I think there's over 20 screws in 3 or 4 different sizes that need removing to replace the keyboard in my Dell. Plus various bits of sticky tape that cover connectors and hold down FFC cables. And then the brittle plastic clips.
It's not difficult. A 10yo could do it but I don't have a 10yo.

>Another pet moan is integrated batteries...

The old Thinkpad that I use when out and about has a battery that clips on the back. I have the bigger, high capacity battery for it which sticks out about an extra inch but almost doubles the runtime. The Dell will be replaced with another Thinkpad when I get around to it.
 Tea and pentelobes - zippy

Work used to supply us with Thinkpads. They were great. One of the best keyboards around and an aluminium chassis made it strong. My last one survived numerous drops and bashes whilst at client's premises. We now have HP Elite Books. Elite they are not. The screen quality is awful.

My previous Lenovo, a Y910 was built like a tank, with a solid aluminium top to the screen and a superb keyboard. It met it's match with a can of cola knocked by an errant toddler.

My current Lenovo, an LOQ seems to be ok (4 months in), but the keyboard isn't a match on the Y910's and the case is clearly made to keep costs down. It is also not powered by a USB type adaptor :-(
 Tea and pentelobes - Bromptonaut
Are laptops designed for business use any more amenable to tinkering and repair/update than those pitched at home use?

The machine I have from work at present is an Acer, one of several bought from Argos at the start of the pandemic. Domestic spec and even after my best efforts still got far too much bloatware.

It's as slow as a very slow thing indeed and might be better with a memory upgrade but unlike some I've had previously there are no hatches in the underside to access the memory bank.

Last one I messed with belonged to my son when he was at Uni. Turned out it's failing to charge wasn't down to anything in the charger though; it'd been dropped and cracked the MoBo.
Last edited by: Bromptonaut on Sat 10 Feb 24 at 16:49
 Tea and pentelobes - Zero
Entirely depends on what you mean by "business". To some purchasing departments*, business mean "cheap". To others it means rugged and reliable. Same applies to makers and suppliers of such kit.

*IT departments will over specify, procurement departments will chop it down.

You get what you pay for. A 1500 quid lenovo will be on an aluminium chassis easy to take apart and replace major components. a 400 quid Lenovo wont. All laptops have moved to soldered in memory (due to size and performance requirements) Most will be able to change or upgrade the SSD. If I was in the game of getting a new Windows laptop, I would follow the same guidance I did for my mac. A 1400 quid+ when new, but discounted by nearly half because its a gen 1 or two behind run out model from a business supplier who overstocked. Lenovo probably. Or Asus.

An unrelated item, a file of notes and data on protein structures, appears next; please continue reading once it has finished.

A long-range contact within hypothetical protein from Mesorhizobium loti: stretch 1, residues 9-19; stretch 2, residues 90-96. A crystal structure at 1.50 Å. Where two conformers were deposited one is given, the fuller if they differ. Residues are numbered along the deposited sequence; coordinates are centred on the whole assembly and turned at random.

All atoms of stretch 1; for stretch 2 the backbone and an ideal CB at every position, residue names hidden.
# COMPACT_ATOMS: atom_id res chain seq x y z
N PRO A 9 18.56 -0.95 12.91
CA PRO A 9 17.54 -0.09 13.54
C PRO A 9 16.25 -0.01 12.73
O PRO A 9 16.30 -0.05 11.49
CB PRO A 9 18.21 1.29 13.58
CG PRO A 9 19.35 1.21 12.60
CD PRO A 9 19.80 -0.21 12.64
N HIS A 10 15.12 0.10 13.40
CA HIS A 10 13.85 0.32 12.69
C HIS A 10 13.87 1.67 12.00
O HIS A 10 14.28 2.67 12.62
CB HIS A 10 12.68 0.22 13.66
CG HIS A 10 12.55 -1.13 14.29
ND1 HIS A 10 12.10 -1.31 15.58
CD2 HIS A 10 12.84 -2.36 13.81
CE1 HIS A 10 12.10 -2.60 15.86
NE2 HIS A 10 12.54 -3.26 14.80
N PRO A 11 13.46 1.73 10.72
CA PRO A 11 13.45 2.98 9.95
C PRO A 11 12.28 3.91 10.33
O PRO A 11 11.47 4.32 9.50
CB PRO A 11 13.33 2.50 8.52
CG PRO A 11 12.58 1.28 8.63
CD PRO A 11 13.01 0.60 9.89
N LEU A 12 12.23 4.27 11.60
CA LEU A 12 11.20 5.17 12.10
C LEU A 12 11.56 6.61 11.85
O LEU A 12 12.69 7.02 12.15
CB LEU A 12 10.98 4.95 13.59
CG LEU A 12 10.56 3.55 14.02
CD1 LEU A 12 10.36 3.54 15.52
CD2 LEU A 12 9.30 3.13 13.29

Tea and pentelobes - Kevin
> Lenovo probably. Or Asus.

Those are my preference too. I'll probably go with a runout or A1 refurb last gen Thinkpad.
 Tea and pentelobes - tyrednemotional
... I have an 11-year old ThinkPad (12" bought for portability).

It is built like a brick outhouse, and is very easy to upgrade, being all metal case with a fully screw-off base. It has had memory augmented since purchase, and an SSD substituted for the spinning disk. Still fully functional, and travels in the motorhome.

Unfortunately, due to the processor generation it won't (officially) support Win11, so its life is limited.

It is hardly "thin and light", and IMO that's where many of the support/repair issues arise in the newer ranges where that's "a thing".

Internal thin batteries and plastic cases do not a good match make (I've replaced one in a cheap Lenovo for a friend), and "thin" leads to such abominations as soldered memory.

Having said that, the most recent laptop purchase was a Lenovo Yoga Slim C7 Ideapad at knock-down price and that seems exceptionally well-built (all metal body) with the only downside being fixed capacity soldered memory.
 Tea and pentelobes - zippy
>> Are laptops designed for business use any more amenable to tinkering and repair/update than those

>>The machine I have from work at present is an Acer, one of several bought
>> from Argos at the start of the pandemic. Domestic spec and even after my best
>> efforts still got far too much bloatware.

Ours are purchased from a tier one distributor who has a copy of our distribution pack on in - the version of the Windows to use, the key start up software and all the locks in place so we cannot change anything.

Once we connect to the company servers our own applications are downloaded as is MS Office.

Everything is locked down including the browsers, printers, permissions on what we can print etc.

There is no bloatware thank goodness.
 Tea and pentelobes - Zero

>> Another pet moan is integrated batteries. They are a consumable. They should be easily replaceable
>> like they used to be - bolted on the back of the device.

Generally speaking, they are still easy to change, tho you do need to take your brave pill and take a few screws out to get to it.